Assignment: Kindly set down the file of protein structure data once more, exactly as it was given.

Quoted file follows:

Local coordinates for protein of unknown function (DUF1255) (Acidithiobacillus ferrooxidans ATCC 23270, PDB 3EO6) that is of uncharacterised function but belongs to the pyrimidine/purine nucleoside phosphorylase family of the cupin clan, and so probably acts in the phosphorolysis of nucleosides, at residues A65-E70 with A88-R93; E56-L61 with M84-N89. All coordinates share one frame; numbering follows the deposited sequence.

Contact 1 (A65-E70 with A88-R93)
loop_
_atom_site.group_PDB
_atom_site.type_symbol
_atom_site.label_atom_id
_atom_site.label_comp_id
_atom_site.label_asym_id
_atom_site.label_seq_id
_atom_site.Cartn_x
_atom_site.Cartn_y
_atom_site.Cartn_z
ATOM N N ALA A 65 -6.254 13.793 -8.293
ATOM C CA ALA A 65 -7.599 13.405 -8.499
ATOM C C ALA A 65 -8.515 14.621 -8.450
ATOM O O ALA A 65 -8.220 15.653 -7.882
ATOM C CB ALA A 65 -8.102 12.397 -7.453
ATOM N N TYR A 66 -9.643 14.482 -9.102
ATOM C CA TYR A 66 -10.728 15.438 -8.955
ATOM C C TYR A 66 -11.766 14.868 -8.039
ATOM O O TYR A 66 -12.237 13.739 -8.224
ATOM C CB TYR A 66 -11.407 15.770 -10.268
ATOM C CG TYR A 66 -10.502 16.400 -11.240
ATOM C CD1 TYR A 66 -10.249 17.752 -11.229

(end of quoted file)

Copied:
Local coordinates for protein of unknown function (DUF1255) (Acidithiobacillus ferrooxidans ATCC 23270, PDB 3EO6) that is of uncharacterised function but belongs to the pyrimidine/purine nucleoside phosphorylase family of the cupin clan, and so probably acts in the phosphorolysis of nucleosides, at residues A65-E70 with A88-R93; E56-L61 with M84-N89. All coordinates share one frame; numbering follows the deposited sequence.

Contact 1 (A65-E70 with A88-R93)
loop_
_atom_site.group_PDB
_atom_site.type_symbol
_atom_site.label_atom_id
_atom_site.label_comp_id
_atom_site.label_asym_id
_atom_site.label_seq_id
_atom_site.Cartn_x
_atom_site.Cartn_y
_atom_site.Cartn_z
ATOM N N ALA A 65 -6.254 13.793 -8.293
ATOM C CA ALA A 65 -7.599 13.405 -8.499
ATOM C C ALA A 65 -8.515 14.621 -8.450
ATOM O O ALA A 65 -8.220 15.653 -7.882
ATOM C CB ALA A 65 -8.102 12.397 -7.453
ATOM N N TYR A 66 -9.643 14.482 -9.102
ATOM C CA TYR A 66 -10.728 15.438 -8.955
ATOM C C TYR A 66 -11.766 14.868 -8.039
ATOM O O TYR A 66 -12.237 13.739 -8.224
ATOM C CB TYR A 66 -11.407 15.770 -10.268
ATOM C CG TYR A 66 -10.502 16.400 -11.240
ATOM C CD1 TYR A 66 -10.249 17.752 -11.229